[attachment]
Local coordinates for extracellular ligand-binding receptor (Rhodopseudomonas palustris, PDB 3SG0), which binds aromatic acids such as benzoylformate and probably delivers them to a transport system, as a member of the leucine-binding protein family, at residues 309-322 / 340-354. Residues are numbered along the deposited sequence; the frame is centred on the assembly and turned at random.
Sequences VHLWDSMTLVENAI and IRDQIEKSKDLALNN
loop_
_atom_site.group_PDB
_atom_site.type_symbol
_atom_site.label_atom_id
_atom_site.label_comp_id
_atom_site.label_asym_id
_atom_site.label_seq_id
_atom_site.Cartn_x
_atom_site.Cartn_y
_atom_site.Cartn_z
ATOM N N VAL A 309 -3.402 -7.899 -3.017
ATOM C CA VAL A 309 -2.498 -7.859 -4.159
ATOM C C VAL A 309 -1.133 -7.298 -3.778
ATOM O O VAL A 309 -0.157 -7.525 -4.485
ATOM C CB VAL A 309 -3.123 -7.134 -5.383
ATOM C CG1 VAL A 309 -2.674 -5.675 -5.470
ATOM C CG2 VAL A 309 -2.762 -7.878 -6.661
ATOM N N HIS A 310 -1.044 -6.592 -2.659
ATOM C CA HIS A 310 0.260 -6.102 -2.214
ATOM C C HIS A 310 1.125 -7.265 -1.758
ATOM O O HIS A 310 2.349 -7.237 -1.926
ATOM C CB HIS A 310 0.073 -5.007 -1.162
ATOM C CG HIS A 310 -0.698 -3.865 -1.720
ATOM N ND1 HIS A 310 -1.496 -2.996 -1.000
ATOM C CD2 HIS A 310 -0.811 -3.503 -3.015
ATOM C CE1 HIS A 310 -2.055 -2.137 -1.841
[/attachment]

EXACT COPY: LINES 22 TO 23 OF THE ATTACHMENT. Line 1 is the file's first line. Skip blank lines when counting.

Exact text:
ATOM C C HIS A 310 1.125 -7.265 -1.758
ATOM O O HIS A 310 2.349 -7.237 -1.926